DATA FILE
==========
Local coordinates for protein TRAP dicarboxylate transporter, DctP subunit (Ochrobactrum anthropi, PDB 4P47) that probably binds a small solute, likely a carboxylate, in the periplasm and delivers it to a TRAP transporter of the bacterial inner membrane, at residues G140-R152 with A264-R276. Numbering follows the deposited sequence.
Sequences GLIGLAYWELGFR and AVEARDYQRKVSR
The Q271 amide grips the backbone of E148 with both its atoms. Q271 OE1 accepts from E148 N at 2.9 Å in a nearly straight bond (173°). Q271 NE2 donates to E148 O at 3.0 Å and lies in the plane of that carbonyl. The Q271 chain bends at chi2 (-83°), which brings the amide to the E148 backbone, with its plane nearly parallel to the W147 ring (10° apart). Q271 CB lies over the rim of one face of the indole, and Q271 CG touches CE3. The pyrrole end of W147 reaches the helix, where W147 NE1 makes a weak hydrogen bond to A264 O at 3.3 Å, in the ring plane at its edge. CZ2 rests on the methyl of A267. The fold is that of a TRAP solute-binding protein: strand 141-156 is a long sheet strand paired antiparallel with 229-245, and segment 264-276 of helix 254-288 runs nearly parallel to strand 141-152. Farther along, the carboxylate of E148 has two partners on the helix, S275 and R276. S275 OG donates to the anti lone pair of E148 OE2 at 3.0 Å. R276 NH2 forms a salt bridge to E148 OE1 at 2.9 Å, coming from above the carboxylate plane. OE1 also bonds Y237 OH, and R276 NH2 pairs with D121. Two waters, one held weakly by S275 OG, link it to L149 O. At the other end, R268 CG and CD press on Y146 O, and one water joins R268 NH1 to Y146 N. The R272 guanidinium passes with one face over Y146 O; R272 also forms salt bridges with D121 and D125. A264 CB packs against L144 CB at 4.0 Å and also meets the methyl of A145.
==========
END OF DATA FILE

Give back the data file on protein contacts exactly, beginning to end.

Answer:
Local coordinates for protein TRAP dicarboxylate transporter, DctP subunit (Ochrobactrum anthropi, PDB 4P47) that probably binds a small solute, likely a carboxylate, in the periplasm and delivers it to a TRAP transporter of the bacterial inner membrane, at residues G140-R152 with A264-R276. Numbering follows the deposited sequence.
Sequences GLIGLAYWELGFR and AVEARDYQRKVSR
The Q271 amide grips the backbone of E148 with both its atoms. Q271 OE1 accepts from E148 N at 2.9 Å in a nearly straight bond (173°). Q271 NE2 donates to E148 O at 3.0 Å and lies in the plane of that carbonyl. The Q271 chain bends at chi2 (-83°), which brings the amide to the E148 backbone, with its plane nearly parallel to the W147 ring (10° apart). Q271 CB lies over the rim of one face of the indole, and Q271 CG touches CE3. The pyrrole end of W147 reaches the helix, where W147 NE1 makes a weak hydrogen bond to A264 O at 3.3 Å, in the ring plane at its edge. CZ2 rests on the methyl of A267. The fold is that of a TRAP solute-binding protein: strand 141-156 is a long sheet strand paired antiparallel with 229-245, and segment 264-276 of helix 254-288 runs nearly parallel to strand 141-152. Farther along, the carboxylate of E148 has two partners on the helix, S275 and R276. S275 OG donates to the anti lone pair of E148 OE2 at 3.0 Å. R276 NH2 forms a salt bridge to E148 OE1 at 2.9 Å, coming from above the carboxylate plane. OE1 also bonds Y237 OH, and R276 NH2 pairs with D121. Two waters, one held weakly by S275 OG, link it to L149 O. At the other end, R268 CG and CD press on Y146 O, and one water joins R268 NH1 to Y146 N. The R272 guanidinium passes with one face over Y146 O; R272 also forms salt bridges with D121 and D125. A264 CB packs against L144 CB at 4.0 Å and also meets the methyl of A145.